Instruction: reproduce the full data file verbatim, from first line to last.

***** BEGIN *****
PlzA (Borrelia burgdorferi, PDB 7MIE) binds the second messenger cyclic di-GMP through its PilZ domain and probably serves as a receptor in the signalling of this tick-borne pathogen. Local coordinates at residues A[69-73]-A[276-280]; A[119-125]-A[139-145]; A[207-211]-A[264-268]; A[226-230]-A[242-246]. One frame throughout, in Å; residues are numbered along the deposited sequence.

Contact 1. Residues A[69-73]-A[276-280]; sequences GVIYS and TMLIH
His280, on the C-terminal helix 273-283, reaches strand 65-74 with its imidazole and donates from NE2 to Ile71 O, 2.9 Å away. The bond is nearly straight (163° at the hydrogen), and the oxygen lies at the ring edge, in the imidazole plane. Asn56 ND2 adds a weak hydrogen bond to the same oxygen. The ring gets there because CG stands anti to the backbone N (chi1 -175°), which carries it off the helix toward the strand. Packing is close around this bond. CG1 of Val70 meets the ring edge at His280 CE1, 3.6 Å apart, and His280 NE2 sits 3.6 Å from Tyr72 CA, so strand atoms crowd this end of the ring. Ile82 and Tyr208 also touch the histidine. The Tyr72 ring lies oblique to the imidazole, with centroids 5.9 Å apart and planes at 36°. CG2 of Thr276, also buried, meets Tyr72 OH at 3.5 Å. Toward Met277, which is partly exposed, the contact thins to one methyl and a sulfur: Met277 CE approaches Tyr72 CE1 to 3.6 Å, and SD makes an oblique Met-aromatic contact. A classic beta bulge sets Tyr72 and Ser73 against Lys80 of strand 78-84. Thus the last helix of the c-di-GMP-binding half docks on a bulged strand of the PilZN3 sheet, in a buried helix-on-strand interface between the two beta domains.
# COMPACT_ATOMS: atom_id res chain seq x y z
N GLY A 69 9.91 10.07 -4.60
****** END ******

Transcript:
PlzA (Borrelia burgdorferi, PDB 7MIE) binds the second messenger cyclic di-GMP through its PilZ domain and probably serves as a receptor in the signalling of this tick-borne pathogen. Local coordinates at residues A[69-73]-A[276-280]; A[119-125]-A[139-145]; A[207-211]-A[264-268]; A[226-230]-A[242-246]. One frame throughout, in Å; residues are numbered along the deposited sequence.

Contact 1. Residues A[69-73]-A[276-280]; sequences GVIYS and TMLIH
His280, on the C-terminal helix 273-283, reaches strand 65-74 with its imidazole and donates from NE2 to Ile71 O, 2.9 Å away. The bond is nearly straight (163° at the hydrogen), and the oxygen lies at the ring edge, in the imidazole plane. Asn56 ND2 adds a weak hydrogen bond to the same oxygen. The ring gets there because CG stands anti to the backbone N (chi1 -175°), which carries it off the helix toward the strand. Packing is close around this bond. CG1 of Val70 meets the ring edge at His280 CE1, 3.6 Å apart, and His280 NE2 sits 3.6 Å from Tyr72 CA, so strand atoms crowd this end of the ring. Ile82 and Tyr208 also touch the histidine. The Tyr72 ring lies oblique to the imidazole, with centroids 5.9 Å apart and planes at 36°. CG2 of Thr276, also buried, meets Tyr72 OH at 3.5 Å. Toward Met277, which is partly exposed, the contact thins to one methyl and a sulfur: Met277 CE approaches Tyr72 CE1 to 3.6 Å, and SD makes an oblique Met-aromatic contact. A classic beta bulge sets Tyr72 and Ser73 against Lys80 of strand 78-84. Thus the last helix of the c-di-GMP-binding half docks on a bulged strand of the PilZN3 sheet, in a buried helix-on-strand interface between the two beta domains.
# COMPACT_ATOMS: atom_id res chain seq x y z
N GLY A 69 9.91 10.07 -4.60